The Sunday News
Bruce Ndlovu, Sunday Life Reporter
MBO Mahocs remembers the first time she was stopped in public by a fan. It was an encounter that came a while after the Zimbabwean actress had made her debut on the small screen in South Africa, playing the vivacious Chichi on South African free to air channel e.tv’s flagship soapie Scandal.
An encounter with a star struck fan in a public place is always to savour for a relatively new star, but there was something about this particular experience that left Mahocs shaken. After convincing South Africans that she was Nigerian as she played a heavily accented West African, Mahocs discovered that there was more to the fan’s interest than just mere adoration of a new screen star.
“There’s one incident where I bumped into someone I didn’t know and they were excited to see me, I mean people get excited when they see someone from TV,” Mahocs told Sunday Life last week after the latest outburst xenophobic violence in her adopted country.
“So they said hello Chichi and I responded, because I speak isiNdebele, by saying Sabona Kunjani, and they were shocked that I was speaking in vernacular. That person acted surprised and said ‘at least awusilokwerekwe’ I didn’t know how to feel after that comment because someone says at least you’re not a foreigner when you actually are. There was no time to explain myself so sometimes you just leave things like that go. It comes from an ignorant place and it’s no one’s fault.”
The week has been a tough one for Zimbabwean performers, as many to come to terms with the fact that they have to perform in front of audiences that may have the same elements that are harming their countrymen in the streets. In addition, fear of reprisal that may follow their own successes in that country is ever present. In the past, showbiz folklore has it that Tich Mataz, a popular radio personality and business person in South Africa in the early 90s, was a victim of his nationality. Since his well publicised fallout with South African authorities, many have been wary that should they also become similarly successful, the same fate might befall them.
Despite all this, Zimbabwean performers had to face South African audiences during a tumultuous week, where violence and condemnation of the attacks was prevalent.
“It’s difficult because you get to the DJ booth and all that you see is a paying crowd that just wants you to give their money’s worth,” said South African based DJ Nizhe DeSoul.
“You begin to wonder how these people would react if they knew that the DJ that’s playing in front of them is a foreigner. Would a drunkard in that crowd also attack and smash me if I had a misstep on the decks because I’m a foreigner?”
Despite the violence on the street and fear amongst artistes, former Kalawa Jazzme signee Diliza said the music industry itself was not filled with people that haboured xenophobic sentiment.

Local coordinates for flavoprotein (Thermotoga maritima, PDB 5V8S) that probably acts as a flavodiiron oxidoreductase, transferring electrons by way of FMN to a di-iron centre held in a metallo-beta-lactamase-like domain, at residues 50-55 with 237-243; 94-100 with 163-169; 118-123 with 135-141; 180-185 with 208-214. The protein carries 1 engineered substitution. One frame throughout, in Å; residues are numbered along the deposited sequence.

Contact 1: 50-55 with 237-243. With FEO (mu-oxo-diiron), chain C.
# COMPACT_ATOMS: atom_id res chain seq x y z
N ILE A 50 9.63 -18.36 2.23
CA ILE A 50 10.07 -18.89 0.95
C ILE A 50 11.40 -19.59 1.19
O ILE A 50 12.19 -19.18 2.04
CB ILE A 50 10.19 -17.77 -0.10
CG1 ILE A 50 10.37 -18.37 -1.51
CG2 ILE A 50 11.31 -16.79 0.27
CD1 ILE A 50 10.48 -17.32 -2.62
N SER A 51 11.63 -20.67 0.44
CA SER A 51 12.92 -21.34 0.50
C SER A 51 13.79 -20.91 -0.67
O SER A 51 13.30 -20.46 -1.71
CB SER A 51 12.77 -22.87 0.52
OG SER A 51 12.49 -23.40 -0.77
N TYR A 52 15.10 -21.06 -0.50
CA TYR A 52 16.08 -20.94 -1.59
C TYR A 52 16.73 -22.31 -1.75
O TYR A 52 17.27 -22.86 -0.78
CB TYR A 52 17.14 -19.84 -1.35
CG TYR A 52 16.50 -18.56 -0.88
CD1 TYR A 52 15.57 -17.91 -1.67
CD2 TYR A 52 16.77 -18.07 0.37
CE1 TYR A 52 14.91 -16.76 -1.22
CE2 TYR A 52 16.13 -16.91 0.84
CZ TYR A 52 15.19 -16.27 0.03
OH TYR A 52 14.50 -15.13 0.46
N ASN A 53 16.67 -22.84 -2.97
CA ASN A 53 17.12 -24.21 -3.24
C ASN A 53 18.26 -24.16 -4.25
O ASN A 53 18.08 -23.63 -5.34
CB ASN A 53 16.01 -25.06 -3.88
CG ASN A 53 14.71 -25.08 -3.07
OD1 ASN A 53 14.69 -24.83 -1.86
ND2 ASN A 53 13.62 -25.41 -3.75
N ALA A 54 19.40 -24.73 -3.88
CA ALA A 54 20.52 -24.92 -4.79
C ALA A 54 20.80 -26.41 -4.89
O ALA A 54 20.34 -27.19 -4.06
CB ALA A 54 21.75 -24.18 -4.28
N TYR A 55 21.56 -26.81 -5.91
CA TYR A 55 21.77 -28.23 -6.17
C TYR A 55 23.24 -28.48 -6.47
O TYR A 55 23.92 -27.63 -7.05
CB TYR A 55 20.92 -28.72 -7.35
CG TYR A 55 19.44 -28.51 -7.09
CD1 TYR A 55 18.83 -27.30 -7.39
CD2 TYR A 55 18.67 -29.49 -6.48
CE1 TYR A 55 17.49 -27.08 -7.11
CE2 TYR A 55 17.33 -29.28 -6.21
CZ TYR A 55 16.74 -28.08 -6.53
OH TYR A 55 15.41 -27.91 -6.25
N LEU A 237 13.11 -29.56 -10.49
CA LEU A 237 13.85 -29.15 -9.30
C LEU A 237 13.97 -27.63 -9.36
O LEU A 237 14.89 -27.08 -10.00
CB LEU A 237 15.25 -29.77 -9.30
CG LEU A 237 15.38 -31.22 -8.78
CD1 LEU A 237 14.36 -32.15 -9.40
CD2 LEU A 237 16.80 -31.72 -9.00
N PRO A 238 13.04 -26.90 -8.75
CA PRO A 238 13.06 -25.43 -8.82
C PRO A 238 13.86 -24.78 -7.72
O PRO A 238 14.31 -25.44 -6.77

“Personally I never came across the kind of xenophobia that we saw this past week. In the music business I was welcomed very differently and they took me as a brother,” he said.
This was a sentiment echoed by Mahocs who said that her time on the Scandal set was drama free as one of her directors in particular had made sure that she was protected from any aggressive behavior from fellow cast and crew members.
“To be completely honest with you I would be lying if I said I came across any hate speech or discrimination in the work space. On the e.tv Scandal set I even had a director; there was a lady who was a director who would constantly check on me in case anyone had said anything harmful or anything like that.
“She checked how people were receiving me and I never had a problem, not even one day. Even when I’m in public people receive me with so much love I think that there’s just an appreciation of something that is rare, that is different, that is foreign and I actually think that it’s something that is celebrated. In the workplace I have never come across any xenophobic sentiments,” she said.
The latest attacks came during a time when South Africa was grappling with violence of another kind. On Monday, the mutilated body of University of Cape Town student Uyinene Mrwetyana, murdered by a post office worker, was discovered. This followed other incidents of similarly brutal murders of women. For Mahocs, the attacks only just increase her fears as woman who might not even be protected by her relatively newfound fame.
“It’s an ism and by that I mean it’s a problem like racism, tribalism, sexism, things that are a challenge and will take time for us to resolve. It’s funny how this week a lot has been happening in the country. There are girls that have been raped and killed and suddenly you don’t feel so safe being a woman going around anywhere and that’s besides the xenophobic attacks. So it’s a lot but this is a problem that we face across the continent,” she said.
While some might be looking for the resolution to the crisis, musician Bekezela poured out his heart this week, signaling that he had fallen out of love with a country that only last year was lauding him with some of its most prestigious awards.
“Standing in a corner in foreign lands with nothing, suddenly I realize the once greener pastures are not so green anymore in fact I am now scrambling for the little scraps that my hosts leave off the table. They accuse me of over staying my welcome and do I blame them? I am reminded of an old adage that says a son of a king is a slave in foreign lands…
“I miss home, a good orphan is one with a mother’s embrace so please go and tell my mother uMaMbedzi that I want to come back home for conditions here are no longer bearable. My brothers and sisters are being killed for trying to make ends meet.
My heart is no longer here, it is now back home where I come from, the land of my forefathers as I imagine it with streets made of gold flowing with milk and honey.”